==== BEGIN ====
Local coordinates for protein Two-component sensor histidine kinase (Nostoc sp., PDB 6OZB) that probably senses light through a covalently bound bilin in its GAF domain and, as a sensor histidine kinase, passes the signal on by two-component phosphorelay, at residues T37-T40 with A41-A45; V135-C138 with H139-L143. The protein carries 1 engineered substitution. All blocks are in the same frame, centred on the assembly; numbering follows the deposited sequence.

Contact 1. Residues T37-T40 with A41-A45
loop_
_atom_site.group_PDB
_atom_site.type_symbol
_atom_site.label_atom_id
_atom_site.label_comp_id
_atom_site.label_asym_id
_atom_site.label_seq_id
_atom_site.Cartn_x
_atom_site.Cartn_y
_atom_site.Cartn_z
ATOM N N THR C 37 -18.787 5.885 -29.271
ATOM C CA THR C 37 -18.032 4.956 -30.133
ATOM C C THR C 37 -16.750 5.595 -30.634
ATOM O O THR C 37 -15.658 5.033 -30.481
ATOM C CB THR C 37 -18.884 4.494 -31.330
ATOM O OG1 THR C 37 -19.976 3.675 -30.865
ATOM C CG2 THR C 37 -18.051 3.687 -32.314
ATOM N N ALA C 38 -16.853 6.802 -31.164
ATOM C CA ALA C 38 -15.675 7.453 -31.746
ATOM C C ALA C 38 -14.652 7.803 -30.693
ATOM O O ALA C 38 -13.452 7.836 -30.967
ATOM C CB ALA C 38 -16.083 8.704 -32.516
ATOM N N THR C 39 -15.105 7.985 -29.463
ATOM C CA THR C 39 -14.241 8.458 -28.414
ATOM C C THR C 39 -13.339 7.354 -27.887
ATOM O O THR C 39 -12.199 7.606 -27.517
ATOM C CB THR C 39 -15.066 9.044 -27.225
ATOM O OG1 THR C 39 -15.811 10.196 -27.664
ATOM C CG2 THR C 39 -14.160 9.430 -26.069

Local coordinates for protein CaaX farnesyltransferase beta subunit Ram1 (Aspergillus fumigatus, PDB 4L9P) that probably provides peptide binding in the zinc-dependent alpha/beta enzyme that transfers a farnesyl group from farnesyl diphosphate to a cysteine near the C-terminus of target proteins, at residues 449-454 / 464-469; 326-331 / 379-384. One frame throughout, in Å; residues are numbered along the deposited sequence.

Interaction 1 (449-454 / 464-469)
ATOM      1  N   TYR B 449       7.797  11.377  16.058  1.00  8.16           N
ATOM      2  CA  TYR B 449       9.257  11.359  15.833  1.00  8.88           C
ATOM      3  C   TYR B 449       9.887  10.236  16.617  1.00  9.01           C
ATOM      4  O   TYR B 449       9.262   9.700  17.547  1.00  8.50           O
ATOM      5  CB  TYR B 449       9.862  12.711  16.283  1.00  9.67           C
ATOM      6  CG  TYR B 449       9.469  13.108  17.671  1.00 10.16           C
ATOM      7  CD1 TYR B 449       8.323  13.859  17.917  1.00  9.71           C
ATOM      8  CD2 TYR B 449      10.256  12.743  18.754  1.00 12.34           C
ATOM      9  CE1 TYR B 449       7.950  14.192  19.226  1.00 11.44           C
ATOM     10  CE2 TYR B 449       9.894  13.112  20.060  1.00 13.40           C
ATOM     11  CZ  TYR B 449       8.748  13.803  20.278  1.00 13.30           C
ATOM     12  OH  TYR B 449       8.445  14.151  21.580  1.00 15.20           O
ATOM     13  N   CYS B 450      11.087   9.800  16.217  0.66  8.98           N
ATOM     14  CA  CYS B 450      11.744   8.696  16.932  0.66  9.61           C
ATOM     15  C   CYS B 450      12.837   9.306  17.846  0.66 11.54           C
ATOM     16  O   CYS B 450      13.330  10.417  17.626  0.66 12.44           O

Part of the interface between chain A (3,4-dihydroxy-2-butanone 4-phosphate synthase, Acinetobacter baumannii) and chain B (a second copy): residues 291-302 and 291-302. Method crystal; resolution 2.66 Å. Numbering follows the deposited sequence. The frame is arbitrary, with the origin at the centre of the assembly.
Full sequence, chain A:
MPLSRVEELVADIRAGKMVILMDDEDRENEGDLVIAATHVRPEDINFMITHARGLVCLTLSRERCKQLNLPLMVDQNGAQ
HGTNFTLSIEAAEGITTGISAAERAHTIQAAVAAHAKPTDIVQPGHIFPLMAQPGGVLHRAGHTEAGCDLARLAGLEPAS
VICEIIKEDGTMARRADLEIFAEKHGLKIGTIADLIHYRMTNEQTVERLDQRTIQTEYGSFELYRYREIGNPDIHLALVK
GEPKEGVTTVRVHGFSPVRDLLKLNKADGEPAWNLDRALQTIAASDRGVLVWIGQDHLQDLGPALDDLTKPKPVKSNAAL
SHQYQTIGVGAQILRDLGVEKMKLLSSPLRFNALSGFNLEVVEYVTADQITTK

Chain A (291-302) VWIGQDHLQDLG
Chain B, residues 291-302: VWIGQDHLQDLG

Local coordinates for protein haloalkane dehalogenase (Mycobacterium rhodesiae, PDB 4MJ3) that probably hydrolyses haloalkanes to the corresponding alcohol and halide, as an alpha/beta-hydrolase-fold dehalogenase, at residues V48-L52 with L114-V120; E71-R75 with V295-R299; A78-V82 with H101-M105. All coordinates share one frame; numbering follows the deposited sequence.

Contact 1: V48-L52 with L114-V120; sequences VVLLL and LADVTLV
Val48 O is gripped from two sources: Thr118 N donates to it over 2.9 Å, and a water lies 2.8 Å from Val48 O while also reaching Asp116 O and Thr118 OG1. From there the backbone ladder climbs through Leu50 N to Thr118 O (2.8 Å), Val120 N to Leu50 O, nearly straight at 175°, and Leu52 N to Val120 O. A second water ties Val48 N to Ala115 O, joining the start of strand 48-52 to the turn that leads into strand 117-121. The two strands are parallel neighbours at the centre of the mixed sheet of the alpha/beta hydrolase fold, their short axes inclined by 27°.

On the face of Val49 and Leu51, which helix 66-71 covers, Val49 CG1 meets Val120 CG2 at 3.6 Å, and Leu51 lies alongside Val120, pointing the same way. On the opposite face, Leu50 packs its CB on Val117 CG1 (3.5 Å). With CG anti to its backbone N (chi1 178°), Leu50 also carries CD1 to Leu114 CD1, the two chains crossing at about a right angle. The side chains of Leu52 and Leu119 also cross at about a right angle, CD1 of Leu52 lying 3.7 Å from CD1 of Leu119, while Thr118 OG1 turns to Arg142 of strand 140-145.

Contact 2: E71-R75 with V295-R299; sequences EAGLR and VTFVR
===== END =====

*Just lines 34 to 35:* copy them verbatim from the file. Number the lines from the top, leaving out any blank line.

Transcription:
ATOM      1  N   TYR B 449       7.797  11.377  16.058  1.00  8.16           N
ATOM      2  CA  TYR B 449       9.257  11.359  15.833  1.00  8.88           C